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Ask HN: Is there a project based book or course on Go for writing web APIs?
131 points by lignux on Aug 15, 2019 | hide | past | favorite | 31 comments
I am in the process of learning go and i think something like Michael Hartl's Rails Tutorial would fit nicely for me right now. I've looked at usegolang.com but i am not sure it has emphasis on API's. Any suggestions?

I saw this recommended on HN the other day which covers that ground. Have not done it myself so this is a pointer rather than a recommendation: https://buildsaasappingo.com/

Hi, I'm Dominic the author of Build SaaS apps in Go, thank you for sharing the book website. If there's any questions please do not hesitate to ask. Here's a 25% discount direct buy link if that can help.


That url...

Thanks, great suggestions in this thread. I ended up buying this

In https://www.manning.com/books/go-web-programming, they start with server-side rendered views and then dedicate the whole last part of the book to web services. It's pretty good!

At first I thought book was in Slovenian or something, until I realized there was some DOM level decryption happening. I simultaneously wanted to open it up to figure out how it worked and close the page because it was so broken and counter to the supposedly simple idea of displaying words on a page that it infuriated me.

I hope the book is good, but I guess I'll never know.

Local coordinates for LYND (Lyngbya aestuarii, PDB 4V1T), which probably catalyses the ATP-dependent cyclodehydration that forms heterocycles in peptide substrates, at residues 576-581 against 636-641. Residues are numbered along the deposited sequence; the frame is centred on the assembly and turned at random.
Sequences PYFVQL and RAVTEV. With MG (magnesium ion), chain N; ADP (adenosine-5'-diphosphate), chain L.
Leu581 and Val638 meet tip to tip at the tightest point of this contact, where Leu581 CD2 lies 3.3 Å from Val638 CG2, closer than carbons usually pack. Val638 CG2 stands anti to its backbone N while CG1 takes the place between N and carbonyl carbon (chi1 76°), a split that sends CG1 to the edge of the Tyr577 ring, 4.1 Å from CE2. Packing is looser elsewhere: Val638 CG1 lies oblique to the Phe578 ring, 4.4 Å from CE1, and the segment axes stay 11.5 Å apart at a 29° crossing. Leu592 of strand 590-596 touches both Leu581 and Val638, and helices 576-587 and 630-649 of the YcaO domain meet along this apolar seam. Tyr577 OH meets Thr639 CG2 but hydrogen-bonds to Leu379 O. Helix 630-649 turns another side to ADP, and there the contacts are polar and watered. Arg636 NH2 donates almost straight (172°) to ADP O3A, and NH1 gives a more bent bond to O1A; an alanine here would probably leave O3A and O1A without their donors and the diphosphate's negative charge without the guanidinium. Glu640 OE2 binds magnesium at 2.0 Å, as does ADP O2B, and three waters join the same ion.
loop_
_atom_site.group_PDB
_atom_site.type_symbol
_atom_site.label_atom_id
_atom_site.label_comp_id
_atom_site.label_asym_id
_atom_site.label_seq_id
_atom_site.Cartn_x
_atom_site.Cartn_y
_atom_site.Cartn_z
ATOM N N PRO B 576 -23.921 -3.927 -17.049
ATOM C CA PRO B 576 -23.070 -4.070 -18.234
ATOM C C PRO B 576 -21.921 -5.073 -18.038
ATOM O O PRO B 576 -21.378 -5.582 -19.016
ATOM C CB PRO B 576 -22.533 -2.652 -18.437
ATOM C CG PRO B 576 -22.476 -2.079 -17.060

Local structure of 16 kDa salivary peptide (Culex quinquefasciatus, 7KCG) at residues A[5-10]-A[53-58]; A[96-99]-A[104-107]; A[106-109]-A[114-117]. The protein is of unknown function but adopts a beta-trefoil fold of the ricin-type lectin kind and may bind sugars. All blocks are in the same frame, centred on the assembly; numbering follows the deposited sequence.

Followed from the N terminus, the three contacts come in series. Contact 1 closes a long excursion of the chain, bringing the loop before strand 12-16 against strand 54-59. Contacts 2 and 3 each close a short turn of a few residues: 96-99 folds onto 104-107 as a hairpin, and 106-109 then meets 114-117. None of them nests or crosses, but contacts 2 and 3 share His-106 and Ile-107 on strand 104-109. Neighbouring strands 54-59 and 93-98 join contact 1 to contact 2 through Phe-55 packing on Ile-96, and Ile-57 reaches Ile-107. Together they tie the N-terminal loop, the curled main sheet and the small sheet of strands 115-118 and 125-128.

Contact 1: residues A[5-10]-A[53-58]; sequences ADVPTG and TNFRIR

They have something like a 5-minute per-24h free preview of the entire book. It confused me too, the first time I came back to a tab I’d left open for a book I wanted to check out. Ultimately I wasn’t able to get a good idea of the book quality, so I never purchased a book from them, but maybe it works for some people.

Why is it infuriating? It gives you a preview before you have to purchase the book. What's wrong with that? If anything, it's better than some publishers.

What do you mean you'll never know? Your parent comment said it was pretty good. A single data point is not authoritative, but it shows a pretty solid trend toward "pretty good."

You already know the book is pretty good, you just wanted to complain about DRM, I suspect. I hope that's not the case.

Eating rotten carrots is pretty good.

A single data point is not authoritative, but my comment shows a pretty solid trend toward "pretty good." I expect you'll run out to go find some rotten carrots to eat now?

It's funny that you think that reading a book of unknown quality and eating a rotten carrot, which is guaranteed to be rotten, are comfortable in any way whatsoever.

I'm working through Let's Go! by Alex Edwards right now, it's not specifically focussed on APIs but the book guides you through building a web application in Go. My experience so far has been very positive.


well the structure is so so and everything is in package main in every file in every project.

If you're coming from Ruby, you might like Gin[0].

I'd also recommend learning to write web APIs with the standard library so you know the primitives. Writing Web Applications[1] on golang.org covers the basics.